J.C. Chandor is proving himself to be one of the slipperiest filmmaking chameleons, ping-ponging from a financial world thriller (“Margin Call“) to a robustly existential outdoor adventure (“All Is Lost“) to “A Most Violent Year,” possibly his deepest and most accomplished film to date, a period drama set in 1981 that speaks endlessly to the world around us today. Oscar Isaac leads the film, playing an immigrant who is running a heating oil business that is being attacked on all sides, coming under scrutiny from a federal investigator (“Selma” star David Oyelowo) and being targeted for a series of heists (rendered as thrillingly suspenseful set pieces). Isaac just wants to stay on the right side of the law, even if everything is pulling him towards criminal activity (personified by his brassy, mobbed-up wife played by Jessica Chastain). “A Most Violent Year” is about the ways in which the American Dream can become corrupted and how its pursuit can ruin lives, and is one of the year’s most gripping and, thanks to Bradford Young‘s wintery widescreen photography, most gorgeous movies. [Read our review].
Perhaps it’s not that surprising that some audiences have been reluctant to embrace this film, even outright rejecting it (like our original reviewer). It’s undeniably goofy at times, even cheesy in its tipsy balance of grand/intimate, but it’s also so earnest and made with such artful craftsmanship that its power, for many of the rest of us, is undeniable. We can discuss formats all day long (and we did), but in the end, “Interstellar” has a sense of adventure, and a scope of ambition in tackling the Big Questions that really no other blockbuster even nodded to this year. In Christopher Nolan’s space opera, the Earth coming to end is not a time mourn but an opportunity to explore new worlds and evolve as a species — it’s easily his most affecting, emotional work, that may have introduced a few of us to a new experience: crying at a Nolan film. His place in the pantheon of modern auteurs is well-earned, but “Interstellar” evokes a spirit of human endeavor and an old-fashioned awe at the idea of space exploration, that makes all the spectacle somehow endearing too. [Read our review].
12. “Guardians of the Galaxy”
Going in to “Guardians of the Galaxy,” we, like most other commentators, weren’t sure quite what to expect. Granted, the Marvel hype machine was running at full steam, but this adaptation of one of the comic book giant’s lesser-known titles seemed like a gamble. Fronted by Chris Pratt, a guy best known for a supporting role on a sitcom, and featuring a gang of deep space outlaws, including a thief, a ruthless assassin, a literal minded thug, an anthropomorphic raccoon with a penchant for heavy arms, and a talking alien tree who only says three words, it was however a gamble that paid off big time as ‘Guardians’ became the biggest movie of 2014 in the U.S. (second worldwide only to Michael Bay’s latest “Transformers” offering). It’s also one of the best times any of us had in a movie theater all year, mixing the high adventure and clever humor of an “Indiana Jones” movie with the swashbuckling deep space action of “Star Wars.” Marking the transition of James Gunn from making quirky, skewed-vision, offbeat personal low-budget indies, to making quirky, skewed-vision, offbeat multimillion dollar blockbuster tentpoles, there were few developments in 2014 more heartening. In a future where every second summer film is going to be a Marvel universe offering, having Gunn on board delivering something as idiosyncratic as ‘Guardians’ can only be a good thing. [Read our review].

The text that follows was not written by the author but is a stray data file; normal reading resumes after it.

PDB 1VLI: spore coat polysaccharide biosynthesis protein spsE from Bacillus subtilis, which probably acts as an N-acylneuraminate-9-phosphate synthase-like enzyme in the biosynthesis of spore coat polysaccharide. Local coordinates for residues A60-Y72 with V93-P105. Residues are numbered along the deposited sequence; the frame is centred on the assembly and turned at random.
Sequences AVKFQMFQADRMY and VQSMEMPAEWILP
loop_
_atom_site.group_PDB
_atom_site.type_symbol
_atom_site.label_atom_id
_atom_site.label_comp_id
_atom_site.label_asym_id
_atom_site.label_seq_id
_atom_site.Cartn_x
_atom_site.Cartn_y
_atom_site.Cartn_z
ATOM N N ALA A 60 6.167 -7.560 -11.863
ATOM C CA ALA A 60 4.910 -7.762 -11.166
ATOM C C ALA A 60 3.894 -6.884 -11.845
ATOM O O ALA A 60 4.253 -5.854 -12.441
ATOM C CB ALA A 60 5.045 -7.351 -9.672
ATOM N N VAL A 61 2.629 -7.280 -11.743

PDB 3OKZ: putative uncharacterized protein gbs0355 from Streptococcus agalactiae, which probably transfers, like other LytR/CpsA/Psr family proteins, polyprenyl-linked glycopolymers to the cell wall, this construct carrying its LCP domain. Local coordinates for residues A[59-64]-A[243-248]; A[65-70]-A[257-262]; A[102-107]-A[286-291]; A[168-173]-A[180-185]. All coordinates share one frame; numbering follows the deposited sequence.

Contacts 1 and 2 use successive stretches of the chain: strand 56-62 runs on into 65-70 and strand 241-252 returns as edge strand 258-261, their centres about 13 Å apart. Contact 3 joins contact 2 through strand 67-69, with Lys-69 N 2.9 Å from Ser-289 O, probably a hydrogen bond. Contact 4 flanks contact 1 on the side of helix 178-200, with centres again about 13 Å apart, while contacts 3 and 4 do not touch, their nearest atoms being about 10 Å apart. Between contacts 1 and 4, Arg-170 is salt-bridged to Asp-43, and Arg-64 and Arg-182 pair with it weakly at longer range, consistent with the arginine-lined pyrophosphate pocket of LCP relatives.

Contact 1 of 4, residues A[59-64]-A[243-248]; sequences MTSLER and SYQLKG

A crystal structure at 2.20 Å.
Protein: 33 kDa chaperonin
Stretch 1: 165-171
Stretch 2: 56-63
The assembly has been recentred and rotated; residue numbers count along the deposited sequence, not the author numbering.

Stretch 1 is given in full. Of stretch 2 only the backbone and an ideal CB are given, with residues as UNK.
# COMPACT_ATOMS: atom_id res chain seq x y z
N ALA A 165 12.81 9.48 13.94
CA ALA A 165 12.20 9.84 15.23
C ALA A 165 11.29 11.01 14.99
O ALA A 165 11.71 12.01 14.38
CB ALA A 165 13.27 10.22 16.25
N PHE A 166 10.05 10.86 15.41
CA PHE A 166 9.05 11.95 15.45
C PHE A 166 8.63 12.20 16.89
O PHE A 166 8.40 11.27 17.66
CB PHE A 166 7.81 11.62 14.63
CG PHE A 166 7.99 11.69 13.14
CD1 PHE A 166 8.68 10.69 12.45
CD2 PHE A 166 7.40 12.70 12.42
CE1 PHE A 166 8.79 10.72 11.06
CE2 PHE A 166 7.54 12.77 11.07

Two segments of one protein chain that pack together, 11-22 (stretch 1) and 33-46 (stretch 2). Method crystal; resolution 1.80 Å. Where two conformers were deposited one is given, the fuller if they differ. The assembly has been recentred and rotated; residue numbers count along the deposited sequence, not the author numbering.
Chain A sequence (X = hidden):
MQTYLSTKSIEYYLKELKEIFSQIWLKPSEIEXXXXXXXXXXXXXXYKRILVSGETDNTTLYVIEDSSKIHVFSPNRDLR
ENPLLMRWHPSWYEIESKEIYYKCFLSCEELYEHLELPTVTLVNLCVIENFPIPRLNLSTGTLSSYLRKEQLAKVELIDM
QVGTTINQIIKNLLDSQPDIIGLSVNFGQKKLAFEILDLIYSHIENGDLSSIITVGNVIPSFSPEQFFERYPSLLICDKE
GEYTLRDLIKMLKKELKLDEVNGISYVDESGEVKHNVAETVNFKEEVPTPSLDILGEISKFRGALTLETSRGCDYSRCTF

Jazz bobs and weaves, it hits with unexpected rhythms, delights in accomplished technical feats of musicianship and wows with thunderous emotion at its highest peaks. So too does Damien Chazelle’s “Whiplash.” Like pairing a jazz veteran with a rookie wired and ready to prove himself, J.K. Simmons and Miles Teller are less directed than conducted by Chazelle, and churn out Blue Note- (and Oscar-) worthy performances. Simmons has the role of a lifetime as Fletcher, the music school band leader who manipulates and abuses his players into greatness. Or at least, aspires to: he’s yet to create the next legend, but he sees something in drummer Andrew’s (Teller) double swing time that bodes for a future that could be life-changing… if it doesn’t kill them both first. Puffed up by ego, fueled by ambition, and unwilling or unable to stop until greatness is achieved, Fletcher and Andrew are in perverse need of each other to achieve their dreams. And this all plays out in the film’s blistering finale, a musical performance that’s character-driven, an action-packed sequence that doesn’t need one pixel of CGI. Watching Fletcher and Andrew circle each other like boxers, push and pull, and finally achieve through blood, sweat, and hubris the masterful musicianship they’ve been seeking, may make you leap out of your seat and burst into applause. “There are no two words in the English language more harmful than ‘good job,’” Fletcher says. Well, no need for those words here: “Whiplash” is flat-out great. [Read our review].